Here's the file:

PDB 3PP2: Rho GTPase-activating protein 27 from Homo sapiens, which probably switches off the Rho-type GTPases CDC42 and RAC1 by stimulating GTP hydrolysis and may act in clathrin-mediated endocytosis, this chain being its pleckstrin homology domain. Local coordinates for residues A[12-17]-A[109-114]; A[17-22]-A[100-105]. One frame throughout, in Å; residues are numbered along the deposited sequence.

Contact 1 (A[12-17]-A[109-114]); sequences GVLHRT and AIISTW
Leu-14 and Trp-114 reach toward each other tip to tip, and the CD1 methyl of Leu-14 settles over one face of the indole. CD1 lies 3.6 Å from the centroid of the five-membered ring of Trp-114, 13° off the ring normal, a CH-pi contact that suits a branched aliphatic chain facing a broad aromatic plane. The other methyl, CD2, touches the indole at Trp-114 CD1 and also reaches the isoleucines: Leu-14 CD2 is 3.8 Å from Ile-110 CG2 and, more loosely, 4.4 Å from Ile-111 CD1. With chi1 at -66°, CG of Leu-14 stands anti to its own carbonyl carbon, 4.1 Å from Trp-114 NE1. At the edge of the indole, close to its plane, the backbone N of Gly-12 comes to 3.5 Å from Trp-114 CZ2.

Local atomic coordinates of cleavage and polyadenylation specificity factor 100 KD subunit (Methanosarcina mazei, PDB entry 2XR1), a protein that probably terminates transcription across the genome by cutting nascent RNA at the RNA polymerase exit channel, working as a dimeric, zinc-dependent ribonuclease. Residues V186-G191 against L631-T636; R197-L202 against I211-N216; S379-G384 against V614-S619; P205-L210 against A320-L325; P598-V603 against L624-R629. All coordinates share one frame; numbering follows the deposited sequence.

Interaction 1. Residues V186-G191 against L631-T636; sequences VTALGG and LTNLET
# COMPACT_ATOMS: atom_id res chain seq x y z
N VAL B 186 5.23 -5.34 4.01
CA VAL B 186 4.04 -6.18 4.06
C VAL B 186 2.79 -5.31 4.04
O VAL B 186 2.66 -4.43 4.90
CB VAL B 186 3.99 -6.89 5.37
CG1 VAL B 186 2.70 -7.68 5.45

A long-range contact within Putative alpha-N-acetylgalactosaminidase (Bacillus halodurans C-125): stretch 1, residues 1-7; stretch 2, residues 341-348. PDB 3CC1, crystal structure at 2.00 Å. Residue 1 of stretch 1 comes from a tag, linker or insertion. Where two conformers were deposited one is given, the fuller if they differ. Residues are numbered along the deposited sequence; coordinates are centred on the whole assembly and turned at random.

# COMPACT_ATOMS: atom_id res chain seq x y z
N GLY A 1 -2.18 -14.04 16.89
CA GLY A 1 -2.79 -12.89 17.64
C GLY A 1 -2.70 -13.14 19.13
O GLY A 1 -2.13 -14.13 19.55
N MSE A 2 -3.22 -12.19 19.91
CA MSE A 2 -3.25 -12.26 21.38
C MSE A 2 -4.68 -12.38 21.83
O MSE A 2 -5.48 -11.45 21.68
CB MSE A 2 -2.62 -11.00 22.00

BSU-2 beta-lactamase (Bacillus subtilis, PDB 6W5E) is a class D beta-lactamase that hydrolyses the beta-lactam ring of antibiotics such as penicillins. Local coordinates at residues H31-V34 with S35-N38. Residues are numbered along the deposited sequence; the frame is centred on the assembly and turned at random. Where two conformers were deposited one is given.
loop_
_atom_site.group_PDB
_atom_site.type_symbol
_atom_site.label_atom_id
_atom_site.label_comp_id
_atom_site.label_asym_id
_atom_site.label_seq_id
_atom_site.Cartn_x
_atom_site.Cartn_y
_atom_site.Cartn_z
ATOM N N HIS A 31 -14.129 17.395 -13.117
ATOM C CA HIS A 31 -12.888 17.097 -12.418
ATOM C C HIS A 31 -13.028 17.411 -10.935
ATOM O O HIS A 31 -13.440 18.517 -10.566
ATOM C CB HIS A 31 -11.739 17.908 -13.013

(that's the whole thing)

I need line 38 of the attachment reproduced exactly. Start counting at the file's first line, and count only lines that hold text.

ATOM O O HIS A 31 -13.440 18.517 -10.566